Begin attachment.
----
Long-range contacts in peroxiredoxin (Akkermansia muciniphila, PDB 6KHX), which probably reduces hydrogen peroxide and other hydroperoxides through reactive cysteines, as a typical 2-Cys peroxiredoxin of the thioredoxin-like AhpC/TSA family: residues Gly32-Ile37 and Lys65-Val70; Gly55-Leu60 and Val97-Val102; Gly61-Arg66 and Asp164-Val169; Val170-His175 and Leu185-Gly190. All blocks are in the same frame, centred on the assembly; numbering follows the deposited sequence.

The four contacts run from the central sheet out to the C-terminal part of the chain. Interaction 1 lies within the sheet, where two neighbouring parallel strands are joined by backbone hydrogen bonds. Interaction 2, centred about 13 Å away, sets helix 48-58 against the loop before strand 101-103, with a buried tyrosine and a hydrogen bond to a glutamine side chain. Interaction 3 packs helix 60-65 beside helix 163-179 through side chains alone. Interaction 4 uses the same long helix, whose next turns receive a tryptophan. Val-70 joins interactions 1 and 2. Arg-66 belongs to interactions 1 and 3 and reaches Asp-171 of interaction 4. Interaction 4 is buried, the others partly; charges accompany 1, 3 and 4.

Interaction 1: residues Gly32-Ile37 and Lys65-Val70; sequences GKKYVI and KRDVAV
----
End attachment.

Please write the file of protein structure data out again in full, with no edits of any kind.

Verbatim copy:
Long-range contacts in peroxiredoxin (Akkermansia muciniphila, PDB 6KHX), which probably reduces hydrogen peroxide and other hydroperoxides through reactive cysteines, as a typical 2-Cys peroxiredoxin of the thioredoxin-like AhpC/TSA family: residues Gly32-Ile37 and Lys65-Val70; Gly55-Leu60 and Val97-Val102; Gly61-Arg66 and Asp164-Val169; Val170-His175 and Leu185-Gly190. All blocks are in the same frame, centred on the assembly; numbering follows the deposited sequence.

The four contacts run from the central sheet out to the C-terminal part of the chain. Interaction 1 lies within the sheet, where two neighbouring parallel strands are joined by backbone hydrogen bonds. Interaction 2, centred about 13 Å away, sets helix 48-58 against the loop before strand 101-103, with a buried tyrosine and a hydrogen bond to a glutamine side chain. Interaction 3 packs helix 60-65 beside helix 163-179 through side chains alone. Interaction 4 uses the same long helix, whose next turns receive a tryptophan. Val-70 joins interactions 1 and 2. Arg-66 belongs to interactions 1 and 3 and reaches Asp-171 of interaction 4. Interaction 4 is buried, the others partly; charges accompany 1, 3 and 4.

Interaction 1: residues Gly32-Ile37 and Lys65-Val70; sequences GKKYVI and KRDVAV